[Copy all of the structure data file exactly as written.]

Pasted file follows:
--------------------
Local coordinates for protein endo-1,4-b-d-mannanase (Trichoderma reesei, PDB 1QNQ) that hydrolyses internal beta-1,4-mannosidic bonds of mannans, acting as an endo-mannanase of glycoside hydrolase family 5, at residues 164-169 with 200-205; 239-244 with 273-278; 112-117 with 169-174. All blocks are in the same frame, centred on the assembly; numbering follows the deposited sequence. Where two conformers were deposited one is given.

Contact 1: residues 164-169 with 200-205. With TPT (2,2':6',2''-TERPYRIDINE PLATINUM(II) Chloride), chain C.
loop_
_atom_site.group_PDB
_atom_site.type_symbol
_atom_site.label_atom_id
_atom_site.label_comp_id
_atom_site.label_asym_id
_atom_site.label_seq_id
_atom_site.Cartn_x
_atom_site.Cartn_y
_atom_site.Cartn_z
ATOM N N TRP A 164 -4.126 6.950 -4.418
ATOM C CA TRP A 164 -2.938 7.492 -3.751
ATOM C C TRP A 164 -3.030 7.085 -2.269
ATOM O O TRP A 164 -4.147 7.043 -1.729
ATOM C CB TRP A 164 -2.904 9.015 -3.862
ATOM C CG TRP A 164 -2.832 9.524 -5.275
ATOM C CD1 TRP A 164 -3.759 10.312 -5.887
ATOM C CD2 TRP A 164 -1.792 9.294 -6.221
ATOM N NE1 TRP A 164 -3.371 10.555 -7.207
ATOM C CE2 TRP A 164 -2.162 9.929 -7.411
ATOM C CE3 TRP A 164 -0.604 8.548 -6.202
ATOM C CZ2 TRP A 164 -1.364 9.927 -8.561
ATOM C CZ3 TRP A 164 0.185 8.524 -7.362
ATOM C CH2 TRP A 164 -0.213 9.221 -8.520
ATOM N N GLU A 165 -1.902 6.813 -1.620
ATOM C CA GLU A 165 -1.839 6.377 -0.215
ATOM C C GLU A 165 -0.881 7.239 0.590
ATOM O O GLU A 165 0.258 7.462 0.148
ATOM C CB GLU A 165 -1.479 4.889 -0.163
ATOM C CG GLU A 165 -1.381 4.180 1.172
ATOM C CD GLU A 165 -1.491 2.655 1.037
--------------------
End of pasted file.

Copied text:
Local coordinates for protein endo-1,4-b-d-mannanase (Trichoderma reesei, PDB 1QNQ) that hydrolyses internal beta-1,4-mannosidic bonds of mannans, acting as an endo-mannanase of glycoside hydrolase family 5, at residues 164-169 with 200-205; 239-244 with 273-278; 112-117 with 169-174. All blocks are in the same frame, centred on the assembly; numbering follows the deposited sequence. Where two conformers were deposited one is given.

Contact 1: residues 164-169 with 200-205. With TPT (2,2':6',2''-TERPYRIDINE PLATINUM(II) Chloride), chain C.
loop_
_atom_site.group_PDB
_atom_site.type_symbol
_atom_site.label_atom_id
_atom_site.label_comp_id
_atom_site.label_asym_id
_atom_site.label_seq_id
_atom_site.Cartn_x
_atom_site.Cartn_y
_atom_site.Cartn_z
ATOM N N TRP A 164 -4.126 6.950 -4.418
ATOM C CA TRP A 164 -2.938 7.492 -3.751
ATOM C C TRP A 164 -3.030 7.085 -2.269
ATOM O O TRP A 164 -4.147 7.043 -1.729
ATOM C CB TRP A 164 -2.904 9.015 -3.862
ATOM C CG TRP A 164 -2.832 9.524 -5.275
ATOM C CD1 TRP A 164 -3.759 10.312 -5.887
ATOM C CD2 TRP A 164 -1.792 9.294 -6.221
ATOM N NE1 TRP A 164 -3.371 10.555 -7.207
ATOM C CE2 TRP A 164 -2.162 9.929 -7.411
ATOM C CE3 TRP A 164 -0.604 8.548 -6.202
ATOM C CZ2 TRP A 164 -1.364 9.927 -8.561
ATOM C CZ3 TRP A 164 0.185 8.524 -7.362
ATOM C CH2 TRP A 164 -0.213 9.221 -8.520
ATOM N N GLU A 165 -1.902 6.813 -1.620
ATOM C CA GLU A 165 -1.839 6.377 -0.215
ATOM C C GLU A 165 -0.881 7.239 0.590
ATOM O O GLU A 165 0.258 7.462 0.148
ATOM C CB GLU A 165 -1.479 4.889 -0.163
ATOM C CG GLU A 165 -1.381 4.180 1.172
ATOM C CD GLU A 165 -1.491 2.655 1.037